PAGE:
The chapter on gluttony further exhibits Kleinberg’s selectiveness. The vice attacked in this chapter is not so much overindulgence as extreme asceticism. One main point is that contemporary rejection of the body (as in rigid dieting) is, morally, even less admirable than bingeing: Both betray a pernicious obsession with food. One need not be a medieval historian to have heard the anecdotes about St. Francis of Assisi breaking his body mercilessly, only to be rebuked, too late, by the friar who reminded him that his body had always obeyed him and, as a faithful friend, did not deserve his abuse”or to shudder at tales of St. Catherine of Siena, who drank stinking pus and henceforth needed no nourishment but the host. Although Kleinberg is careful to distinguish between this kind of self-mortification and anorexia, insofar as the medieval fasting women were not preoccupied with body image, the portrayal is anything but edifying. To this outlook Kleinberg contrasts Maimonides’ advocacy of moderation and strong rejection of extreme asceticism.

No doubt Maimonides and most Jewish legal authorities would condemn Catherine of Siena’s behavior. Is the contrast, however, fair to Christianity? Judaism, too, has its athletes of unnatural self-mortification. Can one compare the advocacy of a legal authority with the rapture of a devout virtuoso? In a Hebrew essay with the suggestive title “No,” Kleinberg holds that the legal content of mainstream Judaism, no less than that of classical Christianity, consistently restrains the expression of certain natural human desires, so that the difference, on Kleinberg’s own account, is more a matter of degree than of kind. Moreover, in the very same law code from which Kleinberg quotes at length, in which Maimonides lays down the law to be followed by all Jews, there are other passages that recommend more rigorous abstinence for certain individuals and in particular circumstances.

To be sure, one may argue for the validity of Kleinberg’s contrast along several lines. Perhaps the centrality of law in Judaism helps to ensure a degree of uniformity in conduct and orientation that is relatively independent of subjective temperamental extremes and that may even curb “enthusiastic” tendencies. Furthermore, Judaism champions not only adherence to the Torah’s norm, but also perpetual intellectual occupation with the law. While the passage Kleinberg adduces is known and studied by virtually every Orthodox high school student, there may be no corresponding doctrine of moderation that is studied with similar dedication as part of Christian education, thus leaving the door open for the mystical extremes that Kleinberg identifies with Christianity.

Kleinberg does not pursue such inquiries. It is a bit disappointing that, as a historian specializing in medieval Christianity and a public figure who has decried the Orthodox rabbinate’s reluctance to study Christian sources and culture, Kleinberg seems satisfied with his somewhat sensationalistic generalizations and does not seek to better educate his readers.

One wonders whether something about the exercise of writing tourist guides to the by-now-familiar list of canonical sins encourages a chattiness that promises life-affecting moral insight but falls short of philosophical rigor or historical illumination while also failing to speak in a tone of moral urgency. Jewish ethical texts arranged according to a list of virtues and vices tend to be compendia of normative dicta, instructive to the faithful but not transformative to the indifferent. This is not the way writers such as C.S. Lewis and Samuel Johnson, or any of the great novelists, do their work of shocking us into new modes of moral feeling.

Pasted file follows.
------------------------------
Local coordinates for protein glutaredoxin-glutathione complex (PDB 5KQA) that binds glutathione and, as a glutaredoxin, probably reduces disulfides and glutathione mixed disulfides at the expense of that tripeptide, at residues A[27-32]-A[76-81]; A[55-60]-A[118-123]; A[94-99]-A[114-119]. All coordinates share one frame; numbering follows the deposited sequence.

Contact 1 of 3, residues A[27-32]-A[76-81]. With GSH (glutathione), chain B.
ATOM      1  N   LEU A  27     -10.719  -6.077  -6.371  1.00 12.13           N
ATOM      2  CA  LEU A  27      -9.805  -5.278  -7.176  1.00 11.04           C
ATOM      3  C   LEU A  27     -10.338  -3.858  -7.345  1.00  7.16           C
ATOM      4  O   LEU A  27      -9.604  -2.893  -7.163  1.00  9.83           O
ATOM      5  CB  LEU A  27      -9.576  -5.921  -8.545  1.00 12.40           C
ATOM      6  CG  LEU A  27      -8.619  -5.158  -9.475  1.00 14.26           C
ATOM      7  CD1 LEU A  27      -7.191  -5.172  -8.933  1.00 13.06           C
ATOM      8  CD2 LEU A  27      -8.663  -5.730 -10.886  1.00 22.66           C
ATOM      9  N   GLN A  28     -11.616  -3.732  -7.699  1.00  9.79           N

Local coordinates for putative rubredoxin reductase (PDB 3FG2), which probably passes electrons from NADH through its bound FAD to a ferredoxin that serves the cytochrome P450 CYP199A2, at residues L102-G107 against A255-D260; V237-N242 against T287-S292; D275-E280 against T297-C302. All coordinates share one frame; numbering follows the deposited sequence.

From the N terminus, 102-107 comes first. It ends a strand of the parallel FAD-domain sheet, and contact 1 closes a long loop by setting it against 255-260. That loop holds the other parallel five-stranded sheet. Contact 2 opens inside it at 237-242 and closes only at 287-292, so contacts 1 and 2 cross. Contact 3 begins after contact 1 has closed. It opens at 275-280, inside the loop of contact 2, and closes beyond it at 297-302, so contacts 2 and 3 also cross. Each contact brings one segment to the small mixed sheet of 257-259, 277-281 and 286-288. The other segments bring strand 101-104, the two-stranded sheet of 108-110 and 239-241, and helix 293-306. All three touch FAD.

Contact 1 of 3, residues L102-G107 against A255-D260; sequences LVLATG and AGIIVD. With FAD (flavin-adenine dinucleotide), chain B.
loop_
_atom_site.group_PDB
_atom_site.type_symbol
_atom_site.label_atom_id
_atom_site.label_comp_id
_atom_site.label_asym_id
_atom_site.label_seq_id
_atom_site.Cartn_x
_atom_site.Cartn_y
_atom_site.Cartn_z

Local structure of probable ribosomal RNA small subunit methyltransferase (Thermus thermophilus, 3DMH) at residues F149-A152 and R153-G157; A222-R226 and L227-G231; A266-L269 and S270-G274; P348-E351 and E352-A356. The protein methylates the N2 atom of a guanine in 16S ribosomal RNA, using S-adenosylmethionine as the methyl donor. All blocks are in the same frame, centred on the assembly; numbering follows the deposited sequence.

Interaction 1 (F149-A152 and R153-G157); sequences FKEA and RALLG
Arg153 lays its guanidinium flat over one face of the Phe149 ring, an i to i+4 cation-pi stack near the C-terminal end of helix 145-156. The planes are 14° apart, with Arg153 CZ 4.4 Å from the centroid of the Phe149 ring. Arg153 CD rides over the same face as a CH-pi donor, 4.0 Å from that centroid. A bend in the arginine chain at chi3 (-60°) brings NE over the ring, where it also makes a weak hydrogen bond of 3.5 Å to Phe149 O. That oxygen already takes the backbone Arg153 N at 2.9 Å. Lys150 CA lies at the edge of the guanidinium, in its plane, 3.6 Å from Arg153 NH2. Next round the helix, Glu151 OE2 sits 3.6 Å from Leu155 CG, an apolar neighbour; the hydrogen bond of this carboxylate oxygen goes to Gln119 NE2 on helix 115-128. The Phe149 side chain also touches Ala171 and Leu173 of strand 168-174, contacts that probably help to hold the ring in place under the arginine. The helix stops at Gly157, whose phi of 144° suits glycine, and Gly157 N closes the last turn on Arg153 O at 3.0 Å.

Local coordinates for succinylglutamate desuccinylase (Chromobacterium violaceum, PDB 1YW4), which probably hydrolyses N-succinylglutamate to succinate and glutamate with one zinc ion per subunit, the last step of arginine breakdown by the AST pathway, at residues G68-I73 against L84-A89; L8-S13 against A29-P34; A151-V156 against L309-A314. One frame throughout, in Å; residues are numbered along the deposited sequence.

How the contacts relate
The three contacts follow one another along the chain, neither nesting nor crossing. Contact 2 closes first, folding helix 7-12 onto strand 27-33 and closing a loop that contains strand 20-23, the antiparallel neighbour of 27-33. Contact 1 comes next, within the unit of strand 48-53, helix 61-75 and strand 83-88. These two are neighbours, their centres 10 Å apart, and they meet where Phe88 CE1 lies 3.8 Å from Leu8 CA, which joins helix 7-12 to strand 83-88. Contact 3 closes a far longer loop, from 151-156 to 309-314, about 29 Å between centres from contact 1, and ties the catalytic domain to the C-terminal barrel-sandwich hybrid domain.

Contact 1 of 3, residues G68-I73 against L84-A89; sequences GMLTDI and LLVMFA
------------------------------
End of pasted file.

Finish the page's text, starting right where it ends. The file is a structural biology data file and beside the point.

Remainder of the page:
A few of Kleinberg’s sentences fail to convey their intended meaning in English. On page 25, “waiving the contract,” rather than the almost opposite “waving the contract,” is what Kleinberg presumably intended. An unedited “not” at the bottom of p. 82 has a predictable effect on the truth value of the sentence in which it occurs. On page 30, Fairlie’s book The Seven Deadly Sins Today , published in 1978, is footnoted as evidence that “since the end of the twentieth century, sin as a living presence has gone out fashion in the West.”

In the coda to this not infrequently insightful and fluent book, Kleinberg confronts the great, familiar frustration we all face as we aspire to reform ourselves: Each of us is attached to our vices and bad habits. “These deadly sins are no longer generic. They are my pride, my lust . . . and, yes, my self-righteousness.” We do not love the sin that is our “master,” yet we do not want to go free, either. Kleinberg then announces his intention to conclude with the poem “Account,” by Czeslaw Milosz. In it, the poet concisely and regretfully reviews the “history of his stupidity” that “would fill many volumes” but that will never be written because “it’s late. And the truth is laborious.”

Kleinberg cannot resist the temptation to add one last paragraph of his own. “Am I,” he asks, “ready to resign myself to my stupidity? Am I ready to declare that it is too late? Although the basket on my back is full of tailless lizards [a reference explained earlier in the book], I still have my eye on the white whale of happiness.” The reader may wonder how much deeper and more powerful this entertaining piece of intellectual journalism might have been had Kleinberg been less ready to dilute insight and scholarly argument with cliché and wisecrack.

Shalom Carmy is chair of Bible and Jewish Philosophy at Yeshiva College and editor of Tradition , the theological journal of the Rabbinical Council of America.